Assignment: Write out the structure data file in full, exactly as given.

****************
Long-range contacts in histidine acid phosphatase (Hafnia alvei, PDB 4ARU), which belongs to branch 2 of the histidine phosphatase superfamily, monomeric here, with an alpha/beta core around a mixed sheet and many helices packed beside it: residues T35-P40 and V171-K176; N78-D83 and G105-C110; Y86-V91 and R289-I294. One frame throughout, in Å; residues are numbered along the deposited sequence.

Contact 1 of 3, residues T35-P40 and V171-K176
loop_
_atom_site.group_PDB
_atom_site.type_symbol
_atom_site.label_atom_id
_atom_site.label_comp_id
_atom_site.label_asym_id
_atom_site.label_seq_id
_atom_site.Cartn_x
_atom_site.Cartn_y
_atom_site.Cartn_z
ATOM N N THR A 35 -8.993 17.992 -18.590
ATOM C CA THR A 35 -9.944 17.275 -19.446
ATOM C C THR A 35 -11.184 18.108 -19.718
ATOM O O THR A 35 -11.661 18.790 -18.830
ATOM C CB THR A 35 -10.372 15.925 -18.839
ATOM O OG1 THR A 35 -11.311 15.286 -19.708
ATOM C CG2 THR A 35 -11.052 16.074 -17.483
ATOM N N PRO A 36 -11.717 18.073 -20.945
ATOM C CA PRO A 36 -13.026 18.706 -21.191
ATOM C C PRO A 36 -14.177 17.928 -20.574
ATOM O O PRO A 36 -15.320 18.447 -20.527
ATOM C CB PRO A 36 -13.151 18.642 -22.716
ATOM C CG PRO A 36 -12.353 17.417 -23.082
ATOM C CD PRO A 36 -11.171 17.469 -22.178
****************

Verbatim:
Long-range contacts in histidine acid phosphatase (Hafnia alvei, PDB 4ARU), which belongs to branch 2 of the histidine phosphatase superfamily, monomeric here, with an alpha/beta core around a mixed sheet and many helices packed beside it: residues T35-P40 and V171-K176; N78-D83 and G105-C110; Y86-V91 and R289-I294. One frame throughout, in Å; residues are numbered along the deposited sequence.

Contact 1 of 3, residues T35-P40 and V171-K176
loop_
_atom_site.group_PDB
_atom_site.type_symbol
_atom_site.label_atom_id
_atom_site.label_comp_id
_atom_site.label_asym_id
_atom_site.label_seq_id
_atom_site.Cartn_x
_atom_site.Cartn_y
_atom_site.Cartn_z
ATOM N N THR A 35 -8.993 17.992 -18.590
ATOM C CA THR A 35 -9.944 17.275 -19.446
ATOM C C THR A 35 -11.184 18.108 -19.718
ATOM O O THR A 35 -11.661 18.790 -18.830
ATOM C CB THR A 35 -10.372 15.925 -18.839
ATOM O OG1 THR A 35 -11.311 15.286 -19.708
ATOM C CG2 THR A 35 -11.052 16.074 -17.483
ATOM N N PRO A 36 -11.717 18.073 -20.945
ATOM C CA PRO A 36 -13.026 18.706 -21.191
ATOM C C PRO A 36 -14.177 17.928 -20.574
ATOM O O PRO A 36 -15.320 18.447 -20.527
ATOM C CB PRO A 36 -13.151 18.642 -22.716
ATOM C CG PRO A 36 -12.353 17.417 -23.082
ATOM C CD PRO A 36 -11.171 17.469 -22.178